Ethan Schartman

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The most efficient energy sources known in the Universe are accretion disks. Those around black holes convert 5-40 per cent of rest-mass energy to radiation. Like water circling a drain, inflowing mass must lose angular momentum, presumably by vigorous turbulence in disks, which are essentially inviscid. The origin of the turbulence is unclear. Hot disks of(More)
The first observation of fast and slow magnetocoriolis (MC) waves in a laboratory experiment is reported. Rotating nonaxisymmetric modes arising from a magnetized turbulent Taylor-Couette flow of liquid metal are identified as the fast and slow MC waves by the dependence of the rotation frequency on the applied field strength. The observed slow MC wave is(More)
The summit of Mauna Kea in Hawaii, the area near Cerro Chajnantor in Chile, and the South Pole are sites of large millimeter or submillimeter wavelength telescopes. We have placed 860 GHz sky brightness monitors at all three sites and present a comparative study of the measured submillimeter brightness due to atmospheric thermal emission. We report the(More)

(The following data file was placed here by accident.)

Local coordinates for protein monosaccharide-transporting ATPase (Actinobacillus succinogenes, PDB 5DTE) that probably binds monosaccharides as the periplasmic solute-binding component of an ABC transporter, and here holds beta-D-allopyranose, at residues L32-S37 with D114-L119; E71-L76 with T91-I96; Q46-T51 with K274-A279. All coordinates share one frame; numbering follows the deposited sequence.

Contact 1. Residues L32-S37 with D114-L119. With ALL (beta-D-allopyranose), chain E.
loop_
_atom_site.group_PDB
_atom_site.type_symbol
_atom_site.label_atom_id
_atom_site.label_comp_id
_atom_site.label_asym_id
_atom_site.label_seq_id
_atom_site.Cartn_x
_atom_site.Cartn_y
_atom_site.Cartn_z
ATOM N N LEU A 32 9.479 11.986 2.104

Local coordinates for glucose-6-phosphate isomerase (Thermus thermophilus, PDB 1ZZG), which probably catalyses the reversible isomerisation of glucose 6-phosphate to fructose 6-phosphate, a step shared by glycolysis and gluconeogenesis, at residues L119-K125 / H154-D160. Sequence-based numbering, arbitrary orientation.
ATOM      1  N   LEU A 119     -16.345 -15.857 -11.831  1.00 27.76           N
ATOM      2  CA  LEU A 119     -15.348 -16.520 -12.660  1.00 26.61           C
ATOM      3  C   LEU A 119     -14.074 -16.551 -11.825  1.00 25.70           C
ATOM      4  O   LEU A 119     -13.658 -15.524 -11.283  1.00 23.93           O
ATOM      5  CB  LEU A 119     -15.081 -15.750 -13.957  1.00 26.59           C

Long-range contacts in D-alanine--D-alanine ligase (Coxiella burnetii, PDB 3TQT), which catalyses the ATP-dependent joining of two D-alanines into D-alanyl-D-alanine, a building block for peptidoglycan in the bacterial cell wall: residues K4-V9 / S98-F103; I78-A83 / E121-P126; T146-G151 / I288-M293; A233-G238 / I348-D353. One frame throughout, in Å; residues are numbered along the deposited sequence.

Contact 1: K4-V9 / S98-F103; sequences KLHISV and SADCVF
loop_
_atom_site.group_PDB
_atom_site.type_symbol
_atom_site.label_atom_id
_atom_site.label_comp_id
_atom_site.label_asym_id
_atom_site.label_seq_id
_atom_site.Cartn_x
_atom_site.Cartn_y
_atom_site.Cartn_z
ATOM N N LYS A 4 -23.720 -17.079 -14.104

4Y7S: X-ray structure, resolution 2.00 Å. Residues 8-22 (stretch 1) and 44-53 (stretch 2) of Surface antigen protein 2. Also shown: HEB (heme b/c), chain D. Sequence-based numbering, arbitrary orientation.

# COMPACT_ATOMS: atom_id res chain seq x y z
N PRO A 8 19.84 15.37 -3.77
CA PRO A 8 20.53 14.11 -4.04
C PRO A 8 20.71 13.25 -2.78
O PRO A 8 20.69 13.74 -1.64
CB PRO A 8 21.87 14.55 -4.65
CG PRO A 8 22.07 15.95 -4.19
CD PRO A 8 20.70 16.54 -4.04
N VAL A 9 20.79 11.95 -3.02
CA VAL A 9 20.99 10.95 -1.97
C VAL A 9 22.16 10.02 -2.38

A novel Taylor-Couette experiment has been developed to produce rotating shear flows for the study of hydrodynamic and magnetohydrodynamic instabilities which are believed to drive angular momentum transport in astrophysical accretion disks. High speed, concentric, corotating cylinders generate the flow where the height of the cylinders is twice the radial(More)
The summit of Mauna Kea in Hawaii, the area near Cerro Chajnantor in Chile, and the South Pole are sites of large millimeter or submillimeter wavelength telescopes. We have placed 860 GHz sky brightness monitors at all three sites and present a comparative study of the measured submillimeter brightness due to atmospheric thermal emission. We report the(More)
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